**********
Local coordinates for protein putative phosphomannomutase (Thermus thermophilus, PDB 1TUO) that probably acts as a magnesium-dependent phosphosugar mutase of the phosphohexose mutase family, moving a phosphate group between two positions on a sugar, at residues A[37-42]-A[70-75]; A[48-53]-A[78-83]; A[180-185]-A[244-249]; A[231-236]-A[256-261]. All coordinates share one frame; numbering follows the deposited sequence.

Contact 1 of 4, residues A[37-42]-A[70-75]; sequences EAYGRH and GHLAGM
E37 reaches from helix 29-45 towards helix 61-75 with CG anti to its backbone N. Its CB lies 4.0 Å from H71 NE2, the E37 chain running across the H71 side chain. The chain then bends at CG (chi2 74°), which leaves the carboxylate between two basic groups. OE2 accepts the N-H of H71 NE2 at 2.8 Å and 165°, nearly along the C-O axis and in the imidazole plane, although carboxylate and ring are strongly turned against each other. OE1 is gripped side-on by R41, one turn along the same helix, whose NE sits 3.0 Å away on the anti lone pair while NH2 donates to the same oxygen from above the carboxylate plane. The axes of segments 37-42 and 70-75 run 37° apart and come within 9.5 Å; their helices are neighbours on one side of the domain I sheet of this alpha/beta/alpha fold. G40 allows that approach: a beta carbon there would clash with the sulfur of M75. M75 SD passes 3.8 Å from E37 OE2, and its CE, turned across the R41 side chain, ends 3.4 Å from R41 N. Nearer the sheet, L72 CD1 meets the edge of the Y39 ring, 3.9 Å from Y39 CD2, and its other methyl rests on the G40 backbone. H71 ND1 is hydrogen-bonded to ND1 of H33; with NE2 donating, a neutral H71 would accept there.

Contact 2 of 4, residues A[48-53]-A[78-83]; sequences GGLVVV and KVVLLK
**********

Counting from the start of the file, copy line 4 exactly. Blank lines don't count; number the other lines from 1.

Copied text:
Contact 2 of 4, residues A[48-53]-A[78-83]; sequences GGLVVV and KVVLLK